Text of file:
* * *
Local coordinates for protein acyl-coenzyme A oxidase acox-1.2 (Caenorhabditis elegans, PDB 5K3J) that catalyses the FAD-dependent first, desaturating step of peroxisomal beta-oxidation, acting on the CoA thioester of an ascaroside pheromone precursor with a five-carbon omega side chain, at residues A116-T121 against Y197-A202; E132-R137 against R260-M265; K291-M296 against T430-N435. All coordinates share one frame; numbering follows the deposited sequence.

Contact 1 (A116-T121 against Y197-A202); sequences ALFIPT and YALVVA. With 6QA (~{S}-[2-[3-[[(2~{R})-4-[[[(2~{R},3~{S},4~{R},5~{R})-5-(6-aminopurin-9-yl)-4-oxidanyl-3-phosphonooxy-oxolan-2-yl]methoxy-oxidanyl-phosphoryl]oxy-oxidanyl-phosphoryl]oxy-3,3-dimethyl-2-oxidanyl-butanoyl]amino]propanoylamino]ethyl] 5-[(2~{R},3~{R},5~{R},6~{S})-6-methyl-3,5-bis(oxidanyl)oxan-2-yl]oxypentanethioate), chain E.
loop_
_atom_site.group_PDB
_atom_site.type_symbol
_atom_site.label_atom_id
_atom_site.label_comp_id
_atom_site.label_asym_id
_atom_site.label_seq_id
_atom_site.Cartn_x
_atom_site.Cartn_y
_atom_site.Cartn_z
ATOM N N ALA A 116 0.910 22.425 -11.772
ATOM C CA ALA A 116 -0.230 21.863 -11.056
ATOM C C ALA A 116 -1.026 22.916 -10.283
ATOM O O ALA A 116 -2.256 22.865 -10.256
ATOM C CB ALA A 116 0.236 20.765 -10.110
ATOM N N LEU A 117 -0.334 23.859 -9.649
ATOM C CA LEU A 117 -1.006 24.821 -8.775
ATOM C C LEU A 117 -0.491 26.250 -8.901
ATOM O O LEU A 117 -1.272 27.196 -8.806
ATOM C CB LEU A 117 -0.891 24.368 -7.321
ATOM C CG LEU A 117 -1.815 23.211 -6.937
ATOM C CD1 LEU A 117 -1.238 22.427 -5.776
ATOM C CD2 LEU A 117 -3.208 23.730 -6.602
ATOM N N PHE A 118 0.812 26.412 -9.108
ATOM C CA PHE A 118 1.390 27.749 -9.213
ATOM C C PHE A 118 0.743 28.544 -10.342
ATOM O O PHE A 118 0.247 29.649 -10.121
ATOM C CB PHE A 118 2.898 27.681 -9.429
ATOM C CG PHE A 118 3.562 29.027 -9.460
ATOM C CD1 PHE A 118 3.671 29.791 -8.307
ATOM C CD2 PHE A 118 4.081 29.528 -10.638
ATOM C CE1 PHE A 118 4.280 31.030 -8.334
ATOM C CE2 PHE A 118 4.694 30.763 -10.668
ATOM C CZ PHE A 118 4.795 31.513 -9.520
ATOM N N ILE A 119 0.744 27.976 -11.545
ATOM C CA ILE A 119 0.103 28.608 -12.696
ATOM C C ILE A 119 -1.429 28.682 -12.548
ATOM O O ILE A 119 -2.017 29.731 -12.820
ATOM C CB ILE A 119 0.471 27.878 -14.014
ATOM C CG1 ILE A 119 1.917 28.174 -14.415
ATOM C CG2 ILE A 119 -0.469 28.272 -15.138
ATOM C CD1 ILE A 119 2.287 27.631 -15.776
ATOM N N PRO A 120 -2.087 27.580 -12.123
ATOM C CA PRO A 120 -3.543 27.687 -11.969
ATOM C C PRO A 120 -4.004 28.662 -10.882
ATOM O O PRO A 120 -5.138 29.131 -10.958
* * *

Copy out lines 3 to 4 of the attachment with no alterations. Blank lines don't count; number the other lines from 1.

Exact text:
loop_
_atom_site.group_PDB